Since his breakout 1987 film ‘Hollywood Shuffle,’ Robert Townsend has been too busy to spend too much time on the stage – his first love. But the actor/comedian/producer/director is back in front of a live audience at The Marsh Berkeley for Living the Shuffle, in which he tells stories from his unique vantage point, showing that it’s possible to pursue a dream of living an artistic life.

There’s more information about the show at The Marsh website.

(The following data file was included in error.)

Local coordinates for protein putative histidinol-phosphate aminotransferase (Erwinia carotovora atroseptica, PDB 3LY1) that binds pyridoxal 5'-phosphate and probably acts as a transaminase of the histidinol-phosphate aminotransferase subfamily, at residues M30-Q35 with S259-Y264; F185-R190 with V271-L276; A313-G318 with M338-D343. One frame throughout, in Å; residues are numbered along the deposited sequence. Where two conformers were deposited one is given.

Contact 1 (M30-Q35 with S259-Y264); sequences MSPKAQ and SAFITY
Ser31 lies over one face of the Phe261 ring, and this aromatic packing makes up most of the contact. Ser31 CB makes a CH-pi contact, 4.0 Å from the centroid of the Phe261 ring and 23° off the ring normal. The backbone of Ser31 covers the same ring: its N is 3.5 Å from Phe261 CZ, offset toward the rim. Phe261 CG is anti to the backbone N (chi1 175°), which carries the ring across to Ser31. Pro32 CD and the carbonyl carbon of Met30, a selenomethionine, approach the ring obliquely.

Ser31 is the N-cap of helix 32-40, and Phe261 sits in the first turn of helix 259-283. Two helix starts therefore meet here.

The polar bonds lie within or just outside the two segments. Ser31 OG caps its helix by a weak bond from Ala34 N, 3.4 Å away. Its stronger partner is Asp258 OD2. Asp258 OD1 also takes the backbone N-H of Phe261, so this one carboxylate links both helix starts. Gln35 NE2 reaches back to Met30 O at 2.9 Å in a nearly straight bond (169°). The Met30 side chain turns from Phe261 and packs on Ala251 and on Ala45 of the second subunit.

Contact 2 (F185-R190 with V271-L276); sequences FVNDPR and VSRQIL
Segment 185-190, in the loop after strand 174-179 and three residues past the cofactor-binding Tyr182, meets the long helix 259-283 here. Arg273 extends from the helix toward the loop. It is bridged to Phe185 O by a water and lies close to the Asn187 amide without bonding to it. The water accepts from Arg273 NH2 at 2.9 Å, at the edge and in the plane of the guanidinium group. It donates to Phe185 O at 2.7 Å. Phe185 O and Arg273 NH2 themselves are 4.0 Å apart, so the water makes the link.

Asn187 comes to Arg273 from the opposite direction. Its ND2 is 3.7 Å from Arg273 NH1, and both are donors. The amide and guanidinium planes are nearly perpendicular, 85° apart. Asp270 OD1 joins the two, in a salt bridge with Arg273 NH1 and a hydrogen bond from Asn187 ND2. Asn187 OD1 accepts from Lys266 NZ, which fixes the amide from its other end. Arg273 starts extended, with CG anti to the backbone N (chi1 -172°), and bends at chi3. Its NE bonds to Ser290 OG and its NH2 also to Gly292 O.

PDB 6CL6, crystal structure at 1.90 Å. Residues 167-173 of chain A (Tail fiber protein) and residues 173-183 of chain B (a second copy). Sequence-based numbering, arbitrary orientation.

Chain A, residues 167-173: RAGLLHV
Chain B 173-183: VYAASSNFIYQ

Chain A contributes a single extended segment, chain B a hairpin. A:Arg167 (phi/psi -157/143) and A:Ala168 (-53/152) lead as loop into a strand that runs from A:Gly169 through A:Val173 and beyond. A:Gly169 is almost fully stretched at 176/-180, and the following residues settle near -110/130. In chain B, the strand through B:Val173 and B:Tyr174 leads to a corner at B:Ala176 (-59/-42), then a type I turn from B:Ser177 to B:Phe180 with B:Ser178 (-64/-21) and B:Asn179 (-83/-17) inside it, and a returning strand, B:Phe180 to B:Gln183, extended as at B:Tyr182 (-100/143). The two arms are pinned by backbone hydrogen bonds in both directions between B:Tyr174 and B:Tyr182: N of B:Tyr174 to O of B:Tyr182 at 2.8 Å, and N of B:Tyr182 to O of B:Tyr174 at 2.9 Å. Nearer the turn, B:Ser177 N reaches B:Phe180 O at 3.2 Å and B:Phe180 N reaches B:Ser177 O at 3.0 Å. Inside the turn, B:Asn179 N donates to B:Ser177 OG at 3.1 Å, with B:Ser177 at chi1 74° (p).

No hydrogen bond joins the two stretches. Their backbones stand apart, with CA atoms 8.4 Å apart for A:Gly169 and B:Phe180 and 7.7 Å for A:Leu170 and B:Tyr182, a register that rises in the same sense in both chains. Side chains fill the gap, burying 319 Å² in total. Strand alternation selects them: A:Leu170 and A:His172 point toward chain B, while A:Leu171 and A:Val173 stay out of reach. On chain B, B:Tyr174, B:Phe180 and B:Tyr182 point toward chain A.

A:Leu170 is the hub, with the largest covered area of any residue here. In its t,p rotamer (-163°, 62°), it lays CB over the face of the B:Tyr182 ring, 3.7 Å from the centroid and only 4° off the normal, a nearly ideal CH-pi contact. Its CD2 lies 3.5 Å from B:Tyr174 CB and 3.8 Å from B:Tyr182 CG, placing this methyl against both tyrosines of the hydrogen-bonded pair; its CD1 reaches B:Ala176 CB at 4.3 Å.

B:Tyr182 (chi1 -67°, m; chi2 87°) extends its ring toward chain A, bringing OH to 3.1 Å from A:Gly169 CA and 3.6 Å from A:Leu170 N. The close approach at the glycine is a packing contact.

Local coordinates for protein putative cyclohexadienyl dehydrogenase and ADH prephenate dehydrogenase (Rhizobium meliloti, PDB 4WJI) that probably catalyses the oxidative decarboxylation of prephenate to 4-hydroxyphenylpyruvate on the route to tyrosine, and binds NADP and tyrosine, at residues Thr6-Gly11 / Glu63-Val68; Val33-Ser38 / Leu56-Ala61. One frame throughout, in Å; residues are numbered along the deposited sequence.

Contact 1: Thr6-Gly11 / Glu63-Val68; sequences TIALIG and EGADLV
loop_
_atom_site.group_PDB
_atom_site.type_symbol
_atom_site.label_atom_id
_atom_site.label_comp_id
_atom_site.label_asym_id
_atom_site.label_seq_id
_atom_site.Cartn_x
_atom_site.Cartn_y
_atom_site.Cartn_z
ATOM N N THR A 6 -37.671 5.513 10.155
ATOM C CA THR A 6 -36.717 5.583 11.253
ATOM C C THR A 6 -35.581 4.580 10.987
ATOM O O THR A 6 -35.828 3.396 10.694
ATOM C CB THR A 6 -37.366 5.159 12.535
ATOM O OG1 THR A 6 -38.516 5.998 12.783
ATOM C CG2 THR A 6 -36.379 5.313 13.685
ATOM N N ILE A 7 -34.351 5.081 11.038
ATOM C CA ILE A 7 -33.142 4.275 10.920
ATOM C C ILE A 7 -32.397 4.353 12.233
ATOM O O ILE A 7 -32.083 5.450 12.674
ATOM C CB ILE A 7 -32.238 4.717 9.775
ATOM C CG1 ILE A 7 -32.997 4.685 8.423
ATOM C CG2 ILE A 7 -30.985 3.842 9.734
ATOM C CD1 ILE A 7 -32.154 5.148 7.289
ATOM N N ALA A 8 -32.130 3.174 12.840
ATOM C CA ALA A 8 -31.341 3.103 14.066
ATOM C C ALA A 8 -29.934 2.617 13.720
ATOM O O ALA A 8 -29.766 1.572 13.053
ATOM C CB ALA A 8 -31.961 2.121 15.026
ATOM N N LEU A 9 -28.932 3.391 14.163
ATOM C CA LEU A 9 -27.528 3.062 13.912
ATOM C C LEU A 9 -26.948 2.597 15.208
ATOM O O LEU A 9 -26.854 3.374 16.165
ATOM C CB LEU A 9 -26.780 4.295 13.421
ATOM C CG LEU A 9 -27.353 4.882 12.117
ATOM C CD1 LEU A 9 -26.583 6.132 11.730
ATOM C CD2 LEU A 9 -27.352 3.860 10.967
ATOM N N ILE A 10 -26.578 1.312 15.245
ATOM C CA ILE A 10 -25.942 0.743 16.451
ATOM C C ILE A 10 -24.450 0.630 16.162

He says his introduction to show business was growing up in Chicago. “There were so many gangs in my neighborhood on the West Side, my mother was like ‘You’ve got to stay in the house or you’re going to get recruited.’ So I had to stay in the house, and I watched television. And it was like… when Malcolm Gladwell talks about Outliers, and your ten thousand hours. Mine started at that little black and white TV when I was ten years old. And I was watching everything.” That’s where he developed his talent for impersonations, which served him well as he headed toward drama and stand-up comedy. To make Hollywood Shuffle, he put 40 thousand dollars worth of expenses on multiple credit cards, and used store charge cards for costumes and filling up his cast’s gas tanks during production. His success, and odd path getting there is at the heart of the one-man show. “When I started thinking about my life, I said how many people have lived a life like this? Not many. And so as I share my journey on stage, I hope that it gives people some inspiration, that if they want to live a life as an artist, they can, and if they have dreams, you know, to encourage the dreamers to continue to dream… Jimmy Stewart, the legendary actor, was always one of my favorite actors, because he was everyman. He was just that guy you identified with. I think my journey is one of everyman. You have a guy that comes from nothing, that worked really hard, sometimes I made a lot of mistakes, and has lived the American dream.”

 

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